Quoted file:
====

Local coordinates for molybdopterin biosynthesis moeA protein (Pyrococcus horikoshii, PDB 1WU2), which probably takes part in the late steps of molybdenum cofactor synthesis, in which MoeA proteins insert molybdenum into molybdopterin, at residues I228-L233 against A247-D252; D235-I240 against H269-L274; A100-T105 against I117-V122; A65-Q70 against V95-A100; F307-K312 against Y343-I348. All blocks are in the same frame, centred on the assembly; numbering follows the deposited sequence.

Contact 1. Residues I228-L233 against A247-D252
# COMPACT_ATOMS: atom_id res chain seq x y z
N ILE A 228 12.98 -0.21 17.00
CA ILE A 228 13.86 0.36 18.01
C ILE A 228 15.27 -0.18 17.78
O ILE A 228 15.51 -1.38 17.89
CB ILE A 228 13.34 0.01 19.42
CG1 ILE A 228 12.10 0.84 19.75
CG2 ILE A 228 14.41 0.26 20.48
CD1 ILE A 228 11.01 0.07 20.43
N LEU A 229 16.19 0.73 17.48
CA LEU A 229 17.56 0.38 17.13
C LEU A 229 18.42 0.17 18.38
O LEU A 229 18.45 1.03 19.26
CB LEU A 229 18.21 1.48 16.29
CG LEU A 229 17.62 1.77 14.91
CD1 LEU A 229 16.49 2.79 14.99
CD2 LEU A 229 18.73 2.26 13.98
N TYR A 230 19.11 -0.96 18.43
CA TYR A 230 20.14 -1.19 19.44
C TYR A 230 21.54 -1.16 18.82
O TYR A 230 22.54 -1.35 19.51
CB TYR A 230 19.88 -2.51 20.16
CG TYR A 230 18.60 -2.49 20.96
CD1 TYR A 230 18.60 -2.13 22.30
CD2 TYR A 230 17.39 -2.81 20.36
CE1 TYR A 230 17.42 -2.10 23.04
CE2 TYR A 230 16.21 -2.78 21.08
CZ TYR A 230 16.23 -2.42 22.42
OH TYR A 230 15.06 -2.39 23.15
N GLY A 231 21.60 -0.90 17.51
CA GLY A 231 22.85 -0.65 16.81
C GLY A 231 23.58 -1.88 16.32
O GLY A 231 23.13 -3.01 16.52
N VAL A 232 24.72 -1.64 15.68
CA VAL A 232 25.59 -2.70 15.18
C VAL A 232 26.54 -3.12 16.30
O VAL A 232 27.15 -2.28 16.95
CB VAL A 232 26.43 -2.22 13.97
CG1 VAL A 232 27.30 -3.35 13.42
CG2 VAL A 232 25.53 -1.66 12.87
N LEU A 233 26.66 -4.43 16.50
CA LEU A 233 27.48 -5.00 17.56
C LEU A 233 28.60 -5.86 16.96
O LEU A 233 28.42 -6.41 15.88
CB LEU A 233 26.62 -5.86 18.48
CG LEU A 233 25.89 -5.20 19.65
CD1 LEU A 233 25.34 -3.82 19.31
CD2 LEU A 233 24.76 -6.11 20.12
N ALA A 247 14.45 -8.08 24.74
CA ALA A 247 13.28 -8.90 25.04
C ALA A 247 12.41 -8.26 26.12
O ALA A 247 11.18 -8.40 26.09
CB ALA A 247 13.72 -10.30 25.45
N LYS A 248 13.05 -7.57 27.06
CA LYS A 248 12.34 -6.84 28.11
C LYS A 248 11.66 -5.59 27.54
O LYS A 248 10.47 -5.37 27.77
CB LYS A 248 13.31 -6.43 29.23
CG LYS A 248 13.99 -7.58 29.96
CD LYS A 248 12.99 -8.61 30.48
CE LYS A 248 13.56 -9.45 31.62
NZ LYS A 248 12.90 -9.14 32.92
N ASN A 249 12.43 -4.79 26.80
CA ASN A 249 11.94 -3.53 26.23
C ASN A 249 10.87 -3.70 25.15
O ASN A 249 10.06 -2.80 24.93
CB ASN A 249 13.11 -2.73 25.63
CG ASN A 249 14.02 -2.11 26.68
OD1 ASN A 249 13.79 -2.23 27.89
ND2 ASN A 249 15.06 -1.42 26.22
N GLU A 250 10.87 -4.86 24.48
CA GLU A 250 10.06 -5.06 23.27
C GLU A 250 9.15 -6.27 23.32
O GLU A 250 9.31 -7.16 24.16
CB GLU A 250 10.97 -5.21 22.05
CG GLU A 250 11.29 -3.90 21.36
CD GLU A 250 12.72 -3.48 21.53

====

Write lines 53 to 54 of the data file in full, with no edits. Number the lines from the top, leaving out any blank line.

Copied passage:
C ALA A 247 12.41 -8.26 26.12
O ALA A 247 11.18 -8.40 26.09